"Public companies must assess and calibrate internal accounting controls for the risk of cyber frauds. Companies are now on notice that they must consider cyber threats when devising and maintaining a system of internal accounting controls."

A series of Business Email Compromise frauds (successful social engineering attacks) against US companies evidently prompted the SEC to act. Specifically, according to Howard:
"The commission made it clear that public companies subject to Section 13(b)(2)(B) of the Securities Exchange Act — the federal securities law provision covering internal controls — have an obligation to assess and calibrate internal accounting controls for the risk of cyber frauds and adjust policies and procedures accordingly."
I wonder how the lawyers will interpret that obligation to 'assess and calibrate' the internal accounting controls? I am not a lawyer but 'assessing' typically involves checking or comparing something against specified requirements or specifications (compliance assessments), while 'calibration' may simply mean measuring the amount of discrepancy. 'Adjusting' accounting-related policies and procedures may help reduce the BEC risk, but what about other policies and procedures? What about the technical and physical controls such as user authentication and access controls on the computer systems? What about awareness and training on the 'adjusted' policies and procedures? Aside from 'adjusting', how about instituting entirely new policies and procedures to plug various gaps in the internal controls framework? Taking that part of the CFO article at face value, the SEC appears (to this non-lawyer) very narrowly focused, perhaps even a little misguided.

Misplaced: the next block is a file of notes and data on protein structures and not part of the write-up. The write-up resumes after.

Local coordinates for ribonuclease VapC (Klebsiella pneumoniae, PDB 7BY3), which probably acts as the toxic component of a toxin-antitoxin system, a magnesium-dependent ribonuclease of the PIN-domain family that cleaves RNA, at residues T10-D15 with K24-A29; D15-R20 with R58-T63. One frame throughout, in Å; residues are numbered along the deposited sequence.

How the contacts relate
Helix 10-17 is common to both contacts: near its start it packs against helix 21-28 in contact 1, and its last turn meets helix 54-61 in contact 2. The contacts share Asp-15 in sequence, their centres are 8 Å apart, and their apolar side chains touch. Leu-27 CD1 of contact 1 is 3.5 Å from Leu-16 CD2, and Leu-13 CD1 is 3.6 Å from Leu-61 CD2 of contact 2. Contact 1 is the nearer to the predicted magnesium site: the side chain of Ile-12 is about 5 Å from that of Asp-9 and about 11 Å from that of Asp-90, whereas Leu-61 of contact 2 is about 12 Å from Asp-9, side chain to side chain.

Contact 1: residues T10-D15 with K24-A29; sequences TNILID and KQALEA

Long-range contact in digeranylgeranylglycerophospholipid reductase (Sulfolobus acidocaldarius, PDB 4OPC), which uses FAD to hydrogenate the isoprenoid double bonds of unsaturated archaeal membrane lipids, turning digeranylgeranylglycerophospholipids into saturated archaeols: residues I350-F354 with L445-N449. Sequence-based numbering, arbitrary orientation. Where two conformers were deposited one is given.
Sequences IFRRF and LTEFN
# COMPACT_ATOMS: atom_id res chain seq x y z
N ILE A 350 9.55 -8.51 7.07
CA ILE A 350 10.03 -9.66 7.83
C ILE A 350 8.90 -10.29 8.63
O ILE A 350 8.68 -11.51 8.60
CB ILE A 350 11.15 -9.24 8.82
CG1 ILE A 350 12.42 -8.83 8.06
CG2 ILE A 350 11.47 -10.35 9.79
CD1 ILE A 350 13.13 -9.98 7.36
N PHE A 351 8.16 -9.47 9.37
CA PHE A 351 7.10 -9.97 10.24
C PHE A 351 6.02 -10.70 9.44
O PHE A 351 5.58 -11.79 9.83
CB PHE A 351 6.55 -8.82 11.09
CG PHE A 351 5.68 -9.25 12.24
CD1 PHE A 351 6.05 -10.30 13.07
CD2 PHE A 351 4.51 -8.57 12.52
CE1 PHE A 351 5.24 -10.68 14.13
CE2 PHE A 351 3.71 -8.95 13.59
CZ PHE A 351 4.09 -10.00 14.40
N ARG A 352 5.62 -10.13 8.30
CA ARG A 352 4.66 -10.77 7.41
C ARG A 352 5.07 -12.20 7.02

Turns out there's more to this:
"As the report warns, companies should be proactive and take steps to consider cyber scams. Specific measures should include:
  • Identify enterprise-wide cybersecurity policies and how they intersect with federal securities laws compliance